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Some Leveraged CRE Owners Beginning to Find Rescue Capital for Troubled Assets

Banks Appear More Willing to Work with Borrowers on Deals to Recapitalize and Restructure Debt, at Least for Certain Borrowers with Premier Assets
June 23, 2010
Several recent transactions suggest that real estate executives across the country are growing more confident that owners are finally finding common ground with lenders on property valuation, allowing them to dodge foreclosure and recapitalize or restructure their debt -- at least in those transactions involving high-quality assets in prime locations - and buy a fresh start in the gradually strengthening economy.

Tishman Speyer Properties LP pulled off two such agreements with lenders this month -- much-needed wins by a commercial real estate firm that took on quite a bit of debt from acquisitions made during the real estate boom.

Tishman and its equity partners, staring down the barrel of a foreclosure auction by junior debt holder Brookfield Properties Corp., successfully completed a $700 million capital infusion and retired the debt on its portfolio of 28 Washington, D.C.-area office buildings. The prized portfolio includes International Square, a number of prominent Pennsylvania Avenue buildings, Terrell Place, the Commercial National Bank Building and others, plus high-quality assets in Arlington, Tyson’s Corner, Alexandria, Reston and Bethesda.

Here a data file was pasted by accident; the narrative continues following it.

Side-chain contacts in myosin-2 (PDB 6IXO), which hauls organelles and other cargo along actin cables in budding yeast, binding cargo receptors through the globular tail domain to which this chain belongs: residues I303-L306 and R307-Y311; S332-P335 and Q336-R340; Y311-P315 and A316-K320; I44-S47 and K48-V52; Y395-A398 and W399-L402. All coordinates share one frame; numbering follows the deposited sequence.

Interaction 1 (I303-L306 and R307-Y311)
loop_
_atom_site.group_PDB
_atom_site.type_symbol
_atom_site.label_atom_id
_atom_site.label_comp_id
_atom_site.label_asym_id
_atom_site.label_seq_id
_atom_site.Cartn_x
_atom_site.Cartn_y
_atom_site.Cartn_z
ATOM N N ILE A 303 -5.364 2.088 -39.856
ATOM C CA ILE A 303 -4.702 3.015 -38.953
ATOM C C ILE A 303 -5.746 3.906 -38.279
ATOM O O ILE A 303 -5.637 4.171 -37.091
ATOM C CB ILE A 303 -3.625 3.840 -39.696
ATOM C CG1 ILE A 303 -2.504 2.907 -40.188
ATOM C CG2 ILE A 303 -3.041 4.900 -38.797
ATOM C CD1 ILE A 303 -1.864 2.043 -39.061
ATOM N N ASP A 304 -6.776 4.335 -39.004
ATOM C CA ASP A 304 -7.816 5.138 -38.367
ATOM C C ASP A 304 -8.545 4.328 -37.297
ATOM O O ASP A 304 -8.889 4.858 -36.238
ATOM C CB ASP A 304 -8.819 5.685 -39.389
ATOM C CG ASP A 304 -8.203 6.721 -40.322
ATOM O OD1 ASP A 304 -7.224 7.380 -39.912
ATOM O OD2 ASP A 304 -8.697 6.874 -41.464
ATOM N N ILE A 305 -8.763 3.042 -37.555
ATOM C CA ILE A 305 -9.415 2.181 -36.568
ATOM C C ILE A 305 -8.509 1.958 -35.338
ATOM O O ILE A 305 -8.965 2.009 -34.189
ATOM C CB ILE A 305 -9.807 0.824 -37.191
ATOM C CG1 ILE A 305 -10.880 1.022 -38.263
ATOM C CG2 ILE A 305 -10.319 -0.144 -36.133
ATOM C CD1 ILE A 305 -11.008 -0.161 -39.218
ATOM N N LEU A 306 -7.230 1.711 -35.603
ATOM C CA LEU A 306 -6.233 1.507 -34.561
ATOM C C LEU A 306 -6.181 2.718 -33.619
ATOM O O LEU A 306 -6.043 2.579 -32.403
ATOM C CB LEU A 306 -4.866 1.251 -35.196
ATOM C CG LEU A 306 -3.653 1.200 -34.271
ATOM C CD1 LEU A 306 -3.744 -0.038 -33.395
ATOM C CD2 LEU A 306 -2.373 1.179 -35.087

New York-based Tishman, involved in such iconic properties as New York's Rockefeller Center and Chrysler Center, Berlin's Sony Center and Torre Norte in São Paolo, Brazil, also this month reached an agreement to restructure debt secured by five downtown Chicago office properties it acquired from Blackstone Group LP in 2007. The deal injects fresh capital into the portfolio, "enabling ownership to fulfill all existing financial obligations and fund costs related to future leasing and operation" of the buildings, which include One North Franklin, 161 N Clark, 10 & 30 South Wacker, Civic Opera Building and 30 N LaSalle.

The D.C. deal in particular was music to the ears of market observers watching carefully for signs that office prices are beginning to stabilize, hopeful that the tidal wave of foreclosures predicted by analysts as recently as last year won’t be as devastating as expected.

"I just stepped outside, cocked my ear and heard a huge sigh of relief in the wind all the way from Manhattan and down K Street [in D.C.]," said Benjamin B. Lacy, chairman, Lacy Ltd., a longtime observer of the Washington property market, following news of the company’s successful effort to buy back its debt. "Tishman was very fortunate. I didn’t think they were going to be able to pull it off, but they did."